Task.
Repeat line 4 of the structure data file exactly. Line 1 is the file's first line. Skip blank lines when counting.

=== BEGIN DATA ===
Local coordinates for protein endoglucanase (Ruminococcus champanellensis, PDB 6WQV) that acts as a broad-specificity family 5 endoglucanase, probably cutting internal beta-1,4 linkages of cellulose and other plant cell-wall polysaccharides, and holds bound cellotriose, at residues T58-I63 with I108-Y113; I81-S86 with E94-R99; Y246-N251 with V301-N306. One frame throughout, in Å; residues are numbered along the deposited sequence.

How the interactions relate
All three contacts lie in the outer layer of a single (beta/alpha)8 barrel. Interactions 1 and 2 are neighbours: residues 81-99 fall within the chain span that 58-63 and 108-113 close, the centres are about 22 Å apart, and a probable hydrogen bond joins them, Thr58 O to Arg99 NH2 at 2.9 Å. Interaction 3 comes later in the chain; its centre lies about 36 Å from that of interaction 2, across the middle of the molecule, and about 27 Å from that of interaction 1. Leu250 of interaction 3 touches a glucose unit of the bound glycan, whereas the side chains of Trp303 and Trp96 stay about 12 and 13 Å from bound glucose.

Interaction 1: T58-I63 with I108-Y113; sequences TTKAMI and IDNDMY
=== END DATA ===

Interaction 1: T58-I63 with I108-Y113; sequences TTKAMI and IDNDMY